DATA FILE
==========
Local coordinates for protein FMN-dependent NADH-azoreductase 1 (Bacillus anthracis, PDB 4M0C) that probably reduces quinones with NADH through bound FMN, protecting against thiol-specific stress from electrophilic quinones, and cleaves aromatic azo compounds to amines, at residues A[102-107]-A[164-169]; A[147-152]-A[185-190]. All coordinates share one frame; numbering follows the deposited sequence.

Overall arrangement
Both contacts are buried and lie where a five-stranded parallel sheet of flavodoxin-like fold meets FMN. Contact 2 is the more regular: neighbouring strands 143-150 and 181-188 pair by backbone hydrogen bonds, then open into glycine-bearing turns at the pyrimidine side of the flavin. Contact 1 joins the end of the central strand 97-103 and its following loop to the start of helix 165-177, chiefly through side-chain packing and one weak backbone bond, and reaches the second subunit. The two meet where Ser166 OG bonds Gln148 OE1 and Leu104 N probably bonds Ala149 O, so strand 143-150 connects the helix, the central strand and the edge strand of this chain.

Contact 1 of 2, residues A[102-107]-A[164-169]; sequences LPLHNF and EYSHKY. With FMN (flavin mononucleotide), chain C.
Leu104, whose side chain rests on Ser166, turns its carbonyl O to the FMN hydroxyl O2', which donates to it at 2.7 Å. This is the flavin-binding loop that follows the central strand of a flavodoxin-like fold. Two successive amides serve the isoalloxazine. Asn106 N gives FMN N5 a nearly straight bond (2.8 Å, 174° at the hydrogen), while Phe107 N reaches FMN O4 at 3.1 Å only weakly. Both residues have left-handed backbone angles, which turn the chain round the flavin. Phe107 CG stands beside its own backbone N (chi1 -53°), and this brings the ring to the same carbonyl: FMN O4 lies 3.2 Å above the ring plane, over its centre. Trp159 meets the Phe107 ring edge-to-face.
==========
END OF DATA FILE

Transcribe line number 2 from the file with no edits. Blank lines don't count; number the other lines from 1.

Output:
Overall arrangement